A watch as the last reminder of a missing father

Zbigniew Miłecki has had no news of his father for 80 years. And then one day the phone rings. It is not a sign of life, not a message that will bring his father back, but one that rekindles distant memories – his father’s watch still exists! Stolen from him in the Sachsenhausen concentration camp, it is now stored in the Arolsen Archives.

A number of #StolenMemory volunteers were able to witness the touching moment when the watch was handed over to Zbigniew and his wife Anna on February 16 in Warsaw. During the ceremony, both emphasized that family history, photos, and documents are very important to them and occupy an important place in their lives and in their own story.

Born in Warsaw, deported to Germany

Zbigniew’s parents Bronisław and Zofia Miłecki lived in Warsaw during the German occupation of Poland. Zbigniew himself was born during the Second World War. During the Warsaw Uprising in 1944, when he was just eight months old, the German occupying forces deported his entire family. Initially, the Nazis took them to the transit camp in Pruszkow. Mother and son were then sent to the Meinkingsburg labor camp, north of Hanover. They never saw Zbigniew’s father again.

Zbigniew now knows that Bronisław was sent to Sachsenhausen concentration camp next, which is where the guards took his watch away. Later, the Nazis deported him to the Neuengamme concentration camp. This information is contained in documents that are kept in the Arolsen Archives. There are no records of what happened to him after that.

Bronisław Miłecki’s watch

Despite being pregnant, Zbigniew’s mother Zofia had to do forced labor in the forest in Nienburg an der Weser. Zbigniew still remembers how his mother used to feed him a mixture of water and flour. She heated the food in a spoon held over a candle so she could give him a warm meal.

His sister is born in Krakow

Mother and son probably remained in the labor camp until December 1944. Then they were put on a train to Berlin Zoo; Zofia was heavily pregnant by then. They traveled on to Krakow next, and it is very likely that Zofia gave birth to Zbigniew’s sister there in late January or early February 1945.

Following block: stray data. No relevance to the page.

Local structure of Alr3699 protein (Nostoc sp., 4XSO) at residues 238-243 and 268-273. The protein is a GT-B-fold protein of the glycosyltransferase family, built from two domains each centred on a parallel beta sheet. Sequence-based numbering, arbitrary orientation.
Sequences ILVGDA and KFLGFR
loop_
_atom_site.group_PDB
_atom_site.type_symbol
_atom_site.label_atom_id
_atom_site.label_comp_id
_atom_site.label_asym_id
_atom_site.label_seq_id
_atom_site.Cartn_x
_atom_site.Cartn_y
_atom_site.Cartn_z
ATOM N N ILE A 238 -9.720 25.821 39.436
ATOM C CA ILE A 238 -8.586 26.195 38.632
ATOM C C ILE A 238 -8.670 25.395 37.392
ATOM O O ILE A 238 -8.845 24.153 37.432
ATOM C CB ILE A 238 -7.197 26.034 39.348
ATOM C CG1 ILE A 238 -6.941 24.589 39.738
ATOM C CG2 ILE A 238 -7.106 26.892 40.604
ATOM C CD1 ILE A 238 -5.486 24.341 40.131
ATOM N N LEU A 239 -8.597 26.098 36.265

Shortly after the war, Zofia returned to Warsaw with her two small children. She died of tuberculosis, partly because her body never recovered from the physical strain of forced labor. Her children were ten and eleven years old at the time and had to be brought up by their grandparents. The fate of their father Bronisław remained unknown to his family for many years. Until #StolenMemory volunteer Manuela Golc got in touch with Zbigniew.

A memento of their missing father

Manuela has become an expert in tracing the relatives of victims of Nazi persecution whose personal effects are stored at the Arolsen Archives. She has found 50 families already. She began to search for the descendants of Bronisław Miłecki last year, and she found out that his son Zbigniew is still alive. A garden competition in Warsaw helped her to track him down. The winner was Anna Miłecka, Zbigniew’s wife. Manuela Golc got hold of his phone number and called Zbigniew. At the ceremony held in February to mark the return of the watch, he explained that on first hearing the news, he could hardly believe that something of his father’s had survived, something that had belonged to this man he only knew from the stories his mother and grandparents had told him.

His father’s watch is one more piece to add to the puzzle of his fragmented family history. He also has a vanity case that belonged to his mother Zofia during the war. And there is a photo of his parents’ wedding, some photos of Zbigniew and his sister as children, and a photo of their mother Zofia, which was taken for her file when she was a forced laborer.

Photos from the family archive

Warsaw Uprising. Unknown Stories

The Arolsen Archives still have a large number of personal items that belonged to people who were deported during the Warsaw Uprising. And because this year is the 80th anniversary of the Uprising, we have decided to launch the “Warsaw Uprising. Unknown Stories” campaign this year. We want to join forces with institutions, the media, schools, and private individuals to locate the families of at least 100 people, return the items that belong to them, and – in doing so – help to reconstruct family histories and personal fates.
We would like to thank everyone who is taking part in the search and helping to remember the victims.

The campaign logo

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